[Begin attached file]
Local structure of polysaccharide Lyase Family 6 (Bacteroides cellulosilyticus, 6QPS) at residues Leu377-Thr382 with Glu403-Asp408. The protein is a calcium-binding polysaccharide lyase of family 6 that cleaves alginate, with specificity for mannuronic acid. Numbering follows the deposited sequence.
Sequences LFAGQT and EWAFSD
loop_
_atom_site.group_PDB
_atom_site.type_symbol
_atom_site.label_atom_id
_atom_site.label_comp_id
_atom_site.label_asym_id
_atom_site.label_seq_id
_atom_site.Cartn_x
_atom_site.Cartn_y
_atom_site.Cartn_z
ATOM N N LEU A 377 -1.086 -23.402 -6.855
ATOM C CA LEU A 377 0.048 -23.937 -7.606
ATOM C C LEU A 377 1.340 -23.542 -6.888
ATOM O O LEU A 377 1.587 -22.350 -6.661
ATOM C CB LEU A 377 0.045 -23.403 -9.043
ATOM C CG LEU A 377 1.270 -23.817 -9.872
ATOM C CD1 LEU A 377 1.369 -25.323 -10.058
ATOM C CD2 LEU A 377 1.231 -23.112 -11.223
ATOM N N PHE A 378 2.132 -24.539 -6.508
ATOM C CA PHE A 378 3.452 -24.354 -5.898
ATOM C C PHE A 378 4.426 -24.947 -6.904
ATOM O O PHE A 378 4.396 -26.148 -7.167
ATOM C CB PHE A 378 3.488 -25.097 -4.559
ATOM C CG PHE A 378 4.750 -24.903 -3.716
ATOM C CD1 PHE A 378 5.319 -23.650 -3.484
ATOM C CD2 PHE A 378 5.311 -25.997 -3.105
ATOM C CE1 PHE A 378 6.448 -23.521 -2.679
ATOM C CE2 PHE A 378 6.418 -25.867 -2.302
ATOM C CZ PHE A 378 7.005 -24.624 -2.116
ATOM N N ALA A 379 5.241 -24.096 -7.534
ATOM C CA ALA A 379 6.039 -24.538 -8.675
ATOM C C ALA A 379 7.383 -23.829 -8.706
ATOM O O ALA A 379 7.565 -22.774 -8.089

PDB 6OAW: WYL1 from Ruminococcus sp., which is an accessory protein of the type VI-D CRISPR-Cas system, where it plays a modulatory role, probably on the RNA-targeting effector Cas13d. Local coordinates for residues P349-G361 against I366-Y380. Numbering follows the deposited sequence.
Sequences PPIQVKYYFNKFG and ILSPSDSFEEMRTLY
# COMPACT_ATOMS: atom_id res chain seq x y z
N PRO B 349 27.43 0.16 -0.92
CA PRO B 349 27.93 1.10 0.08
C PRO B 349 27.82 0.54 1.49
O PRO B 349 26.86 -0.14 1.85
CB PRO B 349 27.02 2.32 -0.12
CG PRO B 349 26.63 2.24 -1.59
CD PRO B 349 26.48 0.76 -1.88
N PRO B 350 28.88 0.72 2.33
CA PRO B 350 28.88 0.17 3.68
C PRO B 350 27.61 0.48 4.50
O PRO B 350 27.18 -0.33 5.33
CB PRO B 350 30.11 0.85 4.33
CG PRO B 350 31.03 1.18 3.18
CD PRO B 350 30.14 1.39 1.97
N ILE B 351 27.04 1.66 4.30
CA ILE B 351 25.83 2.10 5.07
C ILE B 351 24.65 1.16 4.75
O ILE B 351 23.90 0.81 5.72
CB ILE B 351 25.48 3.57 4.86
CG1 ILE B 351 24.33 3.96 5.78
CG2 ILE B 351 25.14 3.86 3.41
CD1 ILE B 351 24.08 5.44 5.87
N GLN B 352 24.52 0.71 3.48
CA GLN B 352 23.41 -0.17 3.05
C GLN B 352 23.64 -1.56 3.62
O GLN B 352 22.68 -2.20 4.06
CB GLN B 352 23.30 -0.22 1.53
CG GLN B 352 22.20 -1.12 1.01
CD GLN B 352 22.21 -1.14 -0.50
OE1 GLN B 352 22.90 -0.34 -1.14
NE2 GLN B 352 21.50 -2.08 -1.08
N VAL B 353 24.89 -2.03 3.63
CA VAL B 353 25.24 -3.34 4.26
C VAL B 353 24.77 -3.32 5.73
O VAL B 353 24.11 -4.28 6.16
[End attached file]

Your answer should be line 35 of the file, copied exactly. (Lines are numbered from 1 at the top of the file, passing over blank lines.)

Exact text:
ATOM O O ALA A 379 7.565 -22.774 -8.089